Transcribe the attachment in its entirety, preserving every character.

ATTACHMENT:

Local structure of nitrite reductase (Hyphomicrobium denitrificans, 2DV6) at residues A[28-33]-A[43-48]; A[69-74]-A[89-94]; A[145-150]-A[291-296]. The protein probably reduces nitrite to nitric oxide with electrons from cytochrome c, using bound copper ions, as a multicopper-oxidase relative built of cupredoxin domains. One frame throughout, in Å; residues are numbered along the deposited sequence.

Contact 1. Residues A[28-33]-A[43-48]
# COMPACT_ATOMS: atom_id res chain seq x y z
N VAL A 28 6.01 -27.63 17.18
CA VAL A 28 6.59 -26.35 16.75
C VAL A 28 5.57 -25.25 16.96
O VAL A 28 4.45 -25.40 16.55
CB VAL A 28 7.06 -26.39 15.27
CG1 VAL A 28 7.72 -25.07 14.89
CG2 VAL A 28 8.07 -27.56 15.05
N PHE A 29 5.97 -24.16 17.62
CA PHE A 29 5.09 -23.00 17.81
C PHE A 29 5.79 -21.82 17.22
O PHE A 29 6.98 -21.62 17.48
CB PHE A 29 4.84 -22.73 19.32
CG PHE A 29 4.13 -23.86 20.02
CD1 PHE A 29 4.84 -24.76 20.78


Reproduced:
Local structure of nitrite reductase (Hyphomicrobium denitrificans, 2DV6) at residues A[28-33]-A[43-48]; A[69-74]-A[89-94]; A[145-150]-A[291-296]. The protein probably reduces nitrite to nitric oxide with electrons from cytochrome c, using bound copper ions, as a multicopper-oxidase relative built of cupredoxin domains. One frame throughout, in Å; residues are numbered along the deposited sequence.

Contact 1. Residues A[28-33]-A[43-48]
# COMPACT_ATOMS: atom_id res chain seq x y z
N VAL A 28 6.01 -27.63 17.18
CA VAL A 28 6.59 -26.35 16.75
C VAL A 28 5.57 -25.25 16.96
O VAL A 28 4.45 -25.40 16.55
CB VAL A 28 7.06 -26.39 15.27
CG1 VAL A 28 7.72 -25.07 14.89
CG2 VAL A 28 8.07 -27.56 15.05
N PHE A 29 5.97 -24.16 17.62
CA PHE A 29 5.09 -23.00 17.81
C PHE A 29 5.79 -21.82 17.22
O PHE A 29 6.98 -21.62 17.48
CB PHE A 29 4.84 -22.73 19.32
CG PHE A 29 4.13 -23.86 20.02
CD1 PHE A 29 4.84 -24.76 20.78